Discovery of the hazardous asteroid 2015 BK515 in collaboration with ESA

2015 February – The potentially hazardous asteroid 2015 BK515 was found by amateur astronomer Erwin Schwab (Germany), working as volunteer scientist with ESA’s Space Situational Awareness programme. He conducted his asteroid hunt in January 2015 during an observation slot at the European Space Agency’s Optical Ground Station (ESA OGS)  in Tenerife, Spain.

Detlef Koschny, head of ESA’s Near Earth Objects Segment in the Space Situational Awareness (SSA) programme, determined Erwin Schwab to plan and analyze the searching for lost hazardous asteroids. His scheduled target was the Near Earth Object (NEO) 2013 GD34, which Schwab could find 0.4° away (about the apparent size of the Moon) from the predicted position. After this successful recovery by releasing a Minor Planet Electronic Circular announcing the new observations, Schwab checked the picture for unknown objects using the software Astrometrica. Very close to the edge of the field he found an unidentifiable fast moving object and submitted the position measurements to the US-based Minor Planet Center, which collect all asteroid measurements from observers worldwide.

When the discovered asteroid belongs with high probability to the class of Near Earth Objects, follow-up observations must be done extremely fast to ensure it is not subsequently lost. Therefore the Minor Planet Center had listed this new NEO candidate immediately as Schw684 (the discoverer’s reported designation) onto the Near Earth Objects Confirmation webpage to inform other Observatories as quickly as possible. But the high star density in the area of the new object made follow-up observations very difficult.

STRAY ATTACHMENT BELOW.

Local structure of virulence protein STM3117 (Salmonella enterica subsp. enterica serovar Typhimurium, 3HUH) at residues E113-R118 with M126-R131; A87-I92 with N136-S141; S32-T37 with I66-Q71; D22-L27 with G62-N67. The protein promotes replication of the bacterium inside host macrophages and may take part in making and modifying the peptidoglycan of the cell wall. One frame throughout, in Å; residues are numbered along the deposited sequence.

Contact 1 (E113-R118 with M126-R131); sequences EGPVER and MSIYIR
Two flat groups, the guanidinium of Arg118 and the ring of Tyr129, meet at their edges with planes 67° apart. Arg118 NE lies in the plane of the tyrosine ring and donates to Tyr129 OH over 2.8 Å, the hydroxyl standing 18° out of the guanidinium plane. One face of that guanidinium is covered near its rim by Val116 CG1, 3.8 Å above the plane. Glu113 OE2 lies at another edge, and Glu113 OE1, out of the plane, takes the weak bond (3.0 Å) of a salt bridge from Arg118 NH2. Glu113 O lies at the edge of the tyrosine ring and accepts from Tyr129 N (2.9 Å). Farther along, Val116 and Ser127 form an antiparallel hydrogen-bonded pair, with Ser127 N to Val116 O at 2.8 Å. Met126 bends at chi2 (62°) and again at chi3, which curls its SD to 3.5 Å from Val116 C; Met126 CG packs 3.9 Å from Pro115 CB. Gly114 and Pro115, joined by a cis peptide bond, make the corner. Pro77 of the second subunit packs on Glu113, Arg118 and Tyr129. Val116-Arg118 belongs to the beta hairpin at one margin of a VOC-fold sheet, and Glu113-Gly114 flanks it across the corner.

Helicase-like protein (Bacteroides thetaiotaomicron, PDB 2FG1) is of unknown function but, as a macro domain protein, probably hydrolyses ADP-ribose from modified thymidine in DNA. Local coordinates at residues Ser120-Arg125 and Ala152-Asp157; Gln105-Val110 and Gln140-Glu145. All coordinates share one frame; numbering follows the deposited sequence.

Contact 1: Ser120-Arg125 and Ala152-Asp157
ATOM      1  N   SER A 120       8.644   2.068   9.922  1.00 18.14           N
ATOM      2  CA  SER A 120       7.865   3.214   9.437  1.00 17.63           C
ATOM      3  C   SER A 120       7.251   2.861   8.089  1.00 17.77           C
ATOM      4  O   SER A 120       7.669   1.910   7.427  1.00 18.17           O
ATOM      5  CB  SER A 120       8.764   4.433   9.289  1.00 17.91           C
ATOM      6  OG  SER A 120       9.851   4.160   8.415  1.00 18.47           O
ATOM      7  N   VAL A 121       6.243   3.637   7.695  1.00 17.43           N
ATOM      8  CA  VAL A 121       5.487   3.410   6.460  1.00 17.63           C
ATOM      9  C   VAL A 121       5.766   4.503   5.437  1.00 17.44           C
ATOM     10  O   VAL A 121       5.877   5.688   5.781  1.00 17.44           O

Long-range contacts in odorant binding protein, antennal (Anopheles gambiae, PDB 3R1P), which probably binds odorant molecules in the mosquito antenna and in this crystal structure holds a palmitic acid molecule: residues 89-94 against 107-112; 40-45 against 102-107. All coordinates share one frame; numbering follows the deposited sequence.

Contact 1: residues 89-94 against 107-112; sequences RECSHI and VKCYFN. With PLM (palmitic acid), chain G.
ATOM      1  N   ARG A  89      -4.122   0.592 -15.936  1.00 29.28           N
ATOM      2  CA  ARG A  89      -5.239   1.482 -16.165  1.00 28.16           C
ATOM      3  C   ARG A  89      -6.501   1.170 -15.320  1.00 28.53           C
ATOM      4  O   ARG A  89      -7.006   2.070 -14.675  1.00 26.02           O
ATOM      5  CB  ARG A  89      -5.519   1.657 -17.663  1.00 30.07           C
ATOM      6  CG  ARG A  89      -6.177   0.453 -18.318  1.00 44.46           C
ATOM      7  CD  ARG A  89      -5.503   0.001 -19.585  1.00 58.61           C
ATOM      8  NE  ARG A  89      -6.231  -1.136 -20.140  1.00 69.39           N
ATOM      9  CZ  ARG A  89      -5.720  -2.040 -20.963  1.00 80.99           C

Animation of Discovery images from 19.1.2015
credit: ESA / E. Schwab

Detail of 5×5 arc minutes, unedited original field has 47×47 arc minutes
Animation of Confirmation images from 27.1.2015
credit: DLR / S. Hellmich & S. Mottola

Fortunately a week after discovery the confirmation succeed by Stephan Hellmich and Stefano Mottola using the 1.2m reflector at the Calar Alto Observatory in Spain. On 2015 February 7. the discovery was published in the Minor Planet Electronic Circular and the result of orbit determination showed that 2015 BK515 is a hazardous Asteroid, which can approach the Earth closer than about 7 million km.

Table of the next close approaches, brighter 22. magnitude, calculated with FINDORB after 24-day-arc elements:

Date distance to Earth magnitudes
2015 June 0,261 AU 20,6 mag
2022 April 0,090 AU 19,4 mag
2029 February 0,204 AU 19,9 mag
2036 August 0,820 AU 21,9 mag
2052 July 0,430 AU 21,7 mag
2059 June 0,115 AU 18,6 mag
2066 March 0,058 AU 17,0 mag

Ephemeris uncertainty after 24-day-arc elements, generated with service of  NEODyS:

Ephemeris uncertainty after 94-day-arc elements, generated with service of  NEODyS:

Ephemeris uncertainty after 145-day-arc elements, generated with service of  NEODyS:

external links for PHA 2015 BK515
released MPEC
Neodys database
JPL database
MPC database